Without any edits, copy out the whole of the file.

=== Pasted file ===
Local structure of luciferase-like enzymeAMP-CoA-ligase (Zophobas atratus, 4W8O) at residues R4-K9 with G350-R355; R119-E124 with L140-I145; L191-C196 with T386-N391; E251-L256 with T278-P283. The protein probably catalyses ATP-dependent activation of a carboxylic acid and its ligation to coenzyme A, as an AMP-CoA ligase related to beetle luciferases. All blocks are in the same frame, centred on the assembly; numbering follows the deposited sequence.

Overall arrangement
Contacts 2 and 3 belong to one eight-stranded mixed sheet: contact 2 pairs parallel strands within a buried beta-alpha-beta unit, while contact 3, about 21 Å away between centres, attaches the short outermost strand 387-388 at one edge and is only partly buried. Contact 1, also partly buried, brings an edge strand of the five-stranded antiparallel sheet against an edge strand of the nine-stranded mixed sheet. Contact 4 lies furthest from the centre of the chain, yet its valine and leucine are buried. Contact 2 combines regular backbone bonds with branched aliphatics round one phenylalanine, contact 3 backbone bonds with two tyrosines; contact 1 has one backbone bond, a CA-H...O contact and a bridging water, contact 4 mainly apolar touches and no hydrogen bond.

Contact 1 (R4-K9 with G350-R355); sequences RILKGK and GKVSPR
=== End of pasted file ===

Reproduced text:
Local structure of luciferase-like enzymeAMP-CoA-ligase (Zophobas atratus, 4W8O) at residues R4-K9 with G350-R355; R119-E124 with L140-I145; L191-C196 with T386-N391; E251-L256 with T278-P283. The protein probably catalyses ATP-dependent activation of a carboxylic acid and its ligation to coenzyme A, as an AMP-CoA ligase related to beetle luciferases. All blocks are in the same frame, centred on the assembly; numbering follows the deposited sequence.

Overall arrangement
Contacts 2 and 3 belong to one eight-stranded mixed sheet: contact 2 pairs parallel strands within a buried beta-alpha-beta unit, while contact 3, about 21 Å away between centres, attaches the short outermost strand 387-388 at one edge and is only partly buried. Contact 1, also partly buried, brings an edge strand of the five-stranded antiparallel sheet against an edge strand of the nine-stranded mixed sheet. Contact 4 lies furthest from the centre of the chain, yet its valine and leucine are buried. Contact 2 combines regular backbone bonds with branched aliphatics round one phenylalanine, contact 3 backbone bonds with two tyrosines; contact 1 has one backbone bond, a CA-H...O contact and a bridging water, contact 4 mainly apolar touches and no hydrogen bond.

Contact 1 (R4-K9 with G350-R355); sequences RILKGK and GKVSPR